The Brooklyn Botanic Garden‘s Japanese Hill-and-Pond Garden is one of the oldest and most famous Japanese gardens in the United States. Make sure to check out the various programs about Japanese culture that this garden hosts. 
via NYC Wayfare

Kubota Garden – Seattle, Washington

This garden, located in South Seattle, was created by a Japanese immigrant in the 1920s and features stunning waterfalls, stone pathways and traditional Japanese bridges.
via Walking Tours

Morikami Museum and Japanese Gardens – Delray Beach, Florida

This location features six different gardens, each with its own unique theme. Be sure to check out the tranquil Roji-en Garden, which is designed to evoke the feeling of being in a rural Japanese village.

Fort Worth Botanic Garden – Fort Worth, Texas

The Fort Worth Botanic Garden is a stunning spot that features traditional architecture, a beautiful koi pond and cherry blossom trees.
via HIJRisings

Gibbs Gardens – Ball Ground, Georgia

This garden, located just outside of Atlanta, is one of the largest residential estate gardens in the country.
via Scrogg McGoose

Earl Burns Miller Japanese Garden – Long Beach, California

A Japanese garden covering 1.3 acres inside the California State University campus. Before designing the garden, landscape master plan architect Ed Lovell traveled to Japan and took inspiration from the Imperial Gardens in Tokyo.

Mizumoto Japanese Stroll Garden – Springfield, Missouri

Built in 1980, this 7.5-acre garden is the oldest attraction at the Springfield Botanical Gardens.
via Travel Towner

Blevins Japanese Garden – Nashville, Tennessee

This garden, located on the 55-acre Cheekwood Estate and Gardens, was created by David Harris Engel in 1977 and was named “Shōmu-en,” which translates to “pine-mist forest.”
via Volunteer Gardener

James Irvine Japanese Garden – Los Angeles, California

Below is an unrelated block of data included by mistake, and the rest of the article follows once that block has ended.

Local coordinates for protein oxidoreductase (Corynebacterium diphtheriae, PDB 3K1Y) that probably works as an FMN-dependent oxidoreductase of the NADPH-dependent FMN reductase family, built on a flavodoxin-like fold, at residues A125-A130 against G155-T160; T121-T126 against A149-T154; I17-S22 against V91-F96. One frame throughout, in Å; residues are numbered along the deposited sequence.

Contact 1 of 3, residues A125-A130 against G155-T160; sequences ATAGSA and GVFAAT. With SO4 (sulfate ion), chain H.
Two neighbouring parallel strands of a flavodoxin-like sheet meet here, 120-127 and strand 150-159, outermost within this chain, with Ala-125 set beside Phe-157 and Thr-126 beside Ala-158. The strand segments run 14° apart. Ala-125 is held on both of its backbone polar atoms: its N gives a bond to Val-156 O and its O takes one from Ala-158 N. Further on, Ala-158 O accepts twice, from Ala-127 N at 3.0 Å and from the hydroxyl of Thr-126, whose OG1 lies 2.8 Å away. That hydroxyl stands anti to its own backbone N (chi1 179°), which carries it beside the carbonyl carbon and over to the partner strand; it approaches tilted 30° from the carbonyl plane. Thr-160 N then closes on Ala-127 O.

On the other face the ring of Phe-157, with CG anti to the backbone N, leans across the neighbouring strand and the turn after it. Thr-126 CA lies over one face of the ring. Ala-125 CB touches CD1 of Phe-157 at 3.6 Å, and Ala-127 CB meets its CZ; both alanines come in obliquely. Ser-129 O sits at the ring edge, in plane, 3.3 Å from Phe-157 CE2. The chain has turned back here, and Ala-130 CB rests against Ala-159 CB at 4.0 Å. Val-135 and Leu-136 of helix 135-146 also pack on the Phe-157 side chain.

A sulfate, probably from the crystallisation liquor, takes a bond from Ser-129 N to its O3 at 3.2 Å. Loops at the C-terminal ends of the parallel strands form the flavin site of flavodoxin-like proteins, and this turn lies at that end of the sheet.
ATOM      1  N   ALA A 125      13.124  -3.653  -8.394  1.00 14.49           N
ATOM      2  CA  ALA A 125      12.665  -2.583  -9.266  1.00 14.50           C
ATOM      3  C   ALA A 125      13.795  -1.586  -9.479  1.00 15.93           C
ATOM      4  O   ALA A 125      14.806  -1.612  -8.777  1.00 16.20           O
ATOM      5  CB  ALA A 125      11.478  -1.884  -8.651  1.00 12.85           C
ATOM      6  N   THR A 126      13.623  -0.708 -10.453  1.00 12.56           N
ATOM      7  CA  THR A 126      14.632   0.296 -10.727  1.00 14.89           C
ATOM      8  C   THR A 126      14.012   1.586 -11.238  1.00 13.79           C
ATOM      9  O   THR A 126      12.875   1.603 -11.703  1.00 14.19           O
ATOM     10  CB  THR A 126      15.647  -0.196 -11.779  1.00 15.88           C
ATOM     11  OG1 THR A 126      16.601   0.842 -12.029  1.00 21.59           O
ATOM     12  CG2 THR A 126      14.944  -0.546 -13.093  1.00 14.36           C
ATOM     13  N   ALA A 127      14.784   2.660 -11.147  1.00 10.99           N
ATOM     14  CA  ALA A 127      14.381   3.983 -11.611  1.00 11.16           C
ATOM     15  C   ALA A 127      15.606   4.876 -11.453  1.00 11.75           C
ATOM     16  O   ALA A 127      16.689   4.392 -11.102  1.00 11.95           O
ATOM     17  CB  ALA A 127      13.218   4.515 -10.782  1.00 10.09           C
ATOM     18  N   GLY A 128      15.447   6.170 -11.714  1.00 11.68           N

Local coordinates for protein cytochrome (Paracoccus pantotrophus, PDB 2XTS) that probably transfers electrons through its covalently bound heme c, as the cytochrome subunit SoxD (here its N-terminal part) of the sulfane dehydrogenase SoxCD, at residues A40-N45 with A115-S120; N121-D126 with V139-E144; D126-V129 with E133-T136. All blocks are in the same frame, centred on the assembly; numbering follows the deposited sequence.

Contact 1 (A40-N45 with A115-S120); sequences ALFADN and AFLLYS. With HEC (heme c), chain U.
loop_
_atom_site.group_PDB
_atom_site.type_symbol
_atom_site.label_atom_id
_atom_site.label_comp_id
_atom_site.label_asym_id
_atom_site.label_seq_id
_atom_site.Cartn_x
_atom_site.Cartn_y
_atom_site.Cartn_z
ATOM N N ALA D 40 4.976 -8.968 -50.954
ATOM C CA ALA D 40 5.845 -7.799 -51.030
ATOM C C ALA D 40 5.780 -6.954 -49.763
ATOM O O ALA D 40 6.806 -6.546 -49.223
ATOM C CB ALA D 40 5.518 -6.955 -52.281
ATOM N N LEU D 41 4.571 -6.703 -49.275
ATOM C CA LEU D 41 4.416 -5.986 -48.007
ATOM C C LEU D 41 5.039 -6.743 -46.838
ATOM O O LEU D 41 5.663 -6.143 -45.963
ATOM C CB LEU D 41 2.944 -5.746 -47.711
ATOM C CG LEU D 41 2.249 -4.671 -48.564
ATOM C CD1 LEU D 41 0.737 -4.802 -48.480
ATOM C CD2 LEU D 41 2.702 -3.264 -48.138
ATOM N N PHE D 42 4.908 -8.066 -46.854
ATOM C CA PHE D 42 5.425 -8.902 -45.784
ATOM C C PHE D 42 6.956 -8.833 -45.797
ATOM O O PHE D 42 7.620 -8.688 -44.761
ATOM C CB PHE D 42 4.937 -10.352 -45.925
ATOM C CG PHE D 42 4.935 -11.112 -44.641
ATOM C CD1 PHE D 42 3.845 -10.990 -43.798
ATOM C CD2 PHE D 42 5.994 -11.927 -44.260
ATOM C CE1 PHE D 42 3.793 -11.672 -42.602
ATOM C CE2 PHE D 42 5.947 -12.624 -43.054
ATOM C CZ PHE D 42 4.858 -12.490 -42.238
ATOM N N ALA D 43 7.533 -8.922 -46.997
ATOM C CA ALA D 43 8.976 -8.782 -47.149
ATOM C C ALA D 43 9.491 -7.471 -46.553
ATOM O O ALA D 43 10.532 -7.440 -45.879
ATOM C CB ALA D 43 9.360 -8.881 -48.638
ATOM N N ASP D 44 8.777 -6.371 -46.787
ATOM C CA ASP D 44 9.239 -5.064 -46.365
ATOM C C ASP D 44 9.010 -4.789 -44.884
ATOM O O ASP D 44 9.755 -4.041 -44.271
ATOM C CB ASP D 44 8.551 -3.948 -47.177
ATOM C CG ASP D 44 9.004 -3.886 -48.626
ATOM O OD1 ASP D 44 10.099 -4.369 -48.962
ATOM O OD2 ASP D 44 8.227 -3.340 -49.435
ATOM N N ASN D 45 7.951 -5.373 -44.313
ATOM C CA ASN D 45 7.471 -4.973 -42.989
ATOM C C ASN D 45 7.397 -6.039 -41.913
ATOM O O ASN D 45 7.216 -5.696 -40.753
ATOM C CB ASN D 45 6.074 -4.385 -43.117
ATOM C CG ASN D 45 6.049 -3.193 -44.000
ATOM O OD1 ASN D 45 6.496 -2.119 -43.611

Built in 1980 for the centennial celebration of the Japanese American community, the garden was given the National Landscape Award from the American Association of Nurserymen, the highest award in the nation for environmental improvement and community beautification.

Storrier Stearns Japanese Garden – Pasadena, California

Built in over seven years starting in 1935, the garden became a landmark for the Japanese community in Pasadena until it burned down in 1981. It was later rebuilt to the original plans and restored by renowned expert Takeo Uesugi.
via Cuong Bui

Kyoto Gardens – Los Angeles, California

 A replica of an ancient Japanese garden built for Samurai Lord Kiyomasa Kato in Tokyo, this unique garden is situated on the rooftop of the luxurious DoubleTree by Hilton Hotel.
via Wandering Jean

Shiojiri Niwa – Mishawaka, Indiana

Designed by Shoji Kanaoka, the garden was a gift from the Japanese city of Shiojiri (Nagano Prefecture) to its sister city of Mishawaka, Indiana. In addition to a grove of cherry trees, the site has two snow lanterns, four bridges and a teahouse pavilion.

Japanese Garden at the Kepaniwai Park – Maui, Hawaii

The Japanese garden situated in the park is decorated with different monuments that signify milestones in the Japanese community’s immigration to Hawaii.
via RaysCrazyWays

Yuko-En on the Elkhorn – Georgetown, Kentucky

This Japanese garden was built as a project between Georgetown and Tahara, its sister city in Japan. It was filled with plants and trees native to Japan and Kentucky.
via Freeman Kelly Dronography

Mytoi Japanese Garden – Edgartown, Massachusetts

A small Japanese garden inside an open pine forest on Chappaquiddick Island within a property owned by the Trustees of Reservations.

Japanese Cultural Center Tea House & Gardens – Saginaw, Michigan

 The garden, which opened in 1971, features a tea house constructed by Saginaw City in collaboration with its sister city Tokushima in 1986.
via Japanese Cultural Center Saginaw

Boukakuan Japanese Tea House and Garden – Columbus, New Jersey

The owner of the garden not only serves as a guide for visitors, but he also conducts a Japanese tea ceremony which includes a demonstration and instruction on the traditional tea ceremony and other activities.
via Adam Monacelli